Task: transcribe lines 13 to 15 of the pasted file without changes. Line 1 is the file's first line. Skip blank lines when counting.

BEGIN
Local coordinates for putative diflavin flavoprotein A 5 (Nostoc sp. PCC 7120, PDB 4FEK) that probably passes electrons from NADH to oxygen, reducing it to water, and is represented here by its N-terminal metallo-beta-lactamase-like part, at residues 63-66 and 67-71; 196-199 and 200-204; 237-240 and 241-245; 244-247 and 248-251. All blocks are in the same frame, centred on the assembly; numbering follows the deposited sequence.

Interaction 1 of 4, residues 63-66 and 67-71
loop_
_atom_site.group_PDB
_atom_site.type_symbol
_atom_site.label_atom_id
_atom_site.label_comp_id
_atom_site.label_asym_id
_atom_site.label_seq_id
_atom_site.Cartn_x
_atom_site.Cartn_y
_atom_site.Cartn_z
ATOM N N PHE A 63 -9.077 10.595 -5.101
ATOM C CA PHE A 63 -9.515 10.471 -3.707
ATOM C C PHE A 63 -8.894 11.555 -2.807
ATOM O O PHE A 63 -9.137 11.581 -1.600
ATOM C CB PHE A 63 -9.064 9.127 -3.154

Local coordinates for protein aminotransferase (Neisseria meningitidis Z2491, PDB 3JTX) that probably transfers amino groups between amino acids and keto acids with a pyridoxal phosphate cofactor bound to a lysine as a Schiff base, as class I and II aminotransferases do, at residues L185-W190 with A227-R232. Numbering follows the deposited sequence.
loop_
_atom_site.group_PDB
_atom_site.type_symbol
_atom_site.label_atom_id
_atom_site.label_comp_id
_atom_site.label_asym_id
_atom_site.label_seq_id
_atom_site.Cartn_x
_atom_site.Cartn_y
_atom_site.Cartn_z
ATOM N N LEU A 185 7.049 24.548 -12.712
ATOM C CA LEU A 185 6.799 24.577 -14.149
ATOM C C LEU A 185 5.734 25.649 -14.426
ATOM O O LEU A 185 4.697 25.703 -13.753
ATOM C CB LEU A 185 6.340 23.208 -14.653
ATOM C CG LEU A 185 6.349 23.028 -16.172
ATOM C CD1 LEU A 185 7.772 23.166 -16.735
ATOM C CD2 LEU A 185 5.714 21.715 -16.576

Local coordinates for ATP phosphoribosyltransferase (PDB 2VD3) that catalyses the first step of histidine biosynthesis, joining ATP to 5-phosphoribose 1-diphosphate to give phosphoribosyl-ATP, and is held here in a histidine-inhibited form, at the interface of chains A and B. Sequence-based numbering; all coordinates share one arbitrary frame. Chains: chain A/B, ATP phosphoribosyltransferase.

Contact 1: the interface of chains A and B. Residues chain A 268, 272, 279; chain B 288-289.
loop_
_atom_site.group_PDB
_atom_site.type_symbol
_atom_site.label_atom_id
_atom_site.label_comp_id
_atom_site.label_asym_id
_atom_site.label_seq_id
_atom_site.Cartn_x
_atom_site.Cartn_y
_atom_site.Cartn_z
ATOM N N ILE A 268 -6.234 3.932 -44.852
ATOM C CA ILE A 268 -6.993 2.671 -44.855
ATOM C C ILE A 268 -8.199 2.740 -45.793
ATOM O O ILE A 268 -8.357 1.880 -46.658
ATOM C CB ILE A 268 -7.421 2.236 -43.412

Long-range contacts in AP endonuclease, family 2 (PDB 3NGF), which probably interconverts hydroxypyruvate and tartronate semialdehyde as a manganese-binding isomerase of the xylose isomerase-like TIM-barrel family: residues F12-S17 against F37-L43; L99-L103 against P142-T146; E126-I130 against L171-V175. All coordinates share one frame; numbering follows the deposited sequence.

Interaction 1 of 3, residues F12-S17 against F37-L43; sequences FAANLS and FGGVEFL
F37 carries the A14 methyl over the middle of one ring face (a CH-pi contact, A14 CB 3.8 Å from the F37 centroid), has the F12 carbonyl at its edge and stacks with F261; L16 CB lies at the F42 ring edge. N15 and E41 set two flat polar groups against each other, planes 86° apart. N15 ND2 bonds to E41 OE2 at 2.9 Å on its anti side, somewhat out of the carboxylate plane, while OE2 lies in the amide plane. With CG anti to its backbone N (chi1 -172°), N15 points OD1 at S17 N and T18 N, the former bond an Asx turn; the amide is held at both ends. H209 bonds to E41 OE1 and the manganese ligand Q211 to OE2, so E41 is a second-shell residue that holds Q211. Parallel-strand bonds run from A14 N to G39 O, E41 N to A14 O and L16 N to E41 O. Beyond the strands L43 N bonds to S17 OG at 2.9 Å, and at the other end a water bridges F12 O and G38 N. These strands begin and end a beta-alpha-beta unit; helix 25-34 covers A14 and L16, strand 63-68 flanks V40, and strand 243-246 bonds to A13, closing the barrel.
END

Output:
ATOM N N PHE A 63 -9.077 10.595 -5.101
ATOM C CA PHE A 63 -9.515 10.471 -3.707
ATOM C C PHE A 63 -8.894 11.555 -2.807